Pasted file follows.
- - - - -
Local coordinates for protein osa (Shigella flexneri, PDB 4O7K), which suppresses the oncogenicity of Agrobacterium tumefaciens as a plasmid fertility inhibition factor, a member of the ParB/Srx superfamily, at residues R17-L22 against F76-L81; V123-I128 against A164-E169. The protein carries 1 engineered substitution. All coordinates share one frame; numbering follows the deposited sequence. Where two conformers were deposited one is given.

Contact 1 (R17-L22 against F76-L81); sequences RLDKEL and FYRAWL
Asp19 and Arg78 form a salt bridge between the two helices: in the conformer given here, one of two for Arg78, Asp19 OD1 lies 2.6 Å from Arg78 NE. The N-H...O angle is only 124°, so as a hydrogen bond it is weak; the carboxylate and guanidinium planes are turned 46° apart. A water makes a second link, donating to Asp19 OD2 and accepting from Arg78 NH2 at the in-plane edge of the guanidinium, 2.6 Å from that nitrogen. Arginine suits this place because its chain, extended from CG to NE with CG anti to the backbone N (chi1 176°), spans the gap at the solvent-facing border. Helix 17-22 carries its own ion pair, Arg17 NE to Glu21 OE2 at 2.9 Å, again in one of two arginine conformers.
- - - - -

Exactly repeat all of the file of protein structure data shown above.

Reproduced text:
Local coordinates for protein osa (Shigella flexneri, PDB 4O7K), which suppresses the oncogenicity of Agrobacterium tumefaciens as a plasmid fertility inhibition factor, a member of the ParB/Srx superfamily, at residues R17-L22 against F76-L81; V123-I128 against A164-E169. The protein carries 1 engineered substitution. All coordinates share one frame; numbering follows the deposited sequence. Where two conformers were deposited one is given.

Contact 1 (R17-L22 against F76-L81); sequences RLDKEL and FYRAWL
Asp19 and Arg78 form a salt bridge between the two helices: in the conformer given here, one of two for Arg78, Asp19 OD1 lies 2.6 Å from Arg78 NE. The N-H...O angle is only 124°, so as a hydrogen bond it is weak; the carboxylate and guanidinium planes are turned 46° apart. A water makes a second link, donating to Asp19 OD2 and accepting from Arg78 NH2 at the in-plane edge of the guanidinium, 2.6 Å from that nitrogen. Arginine suits this place because its chain, extended from CG to NE with CG anti to the backbone N (chi1 176°), spans the gap at the solvent-facing border. Helix 17-22 carries its own ion pair, Arg17 NE to Glu21 OE2 at 2.9 Å, again in one of two arginine conformers.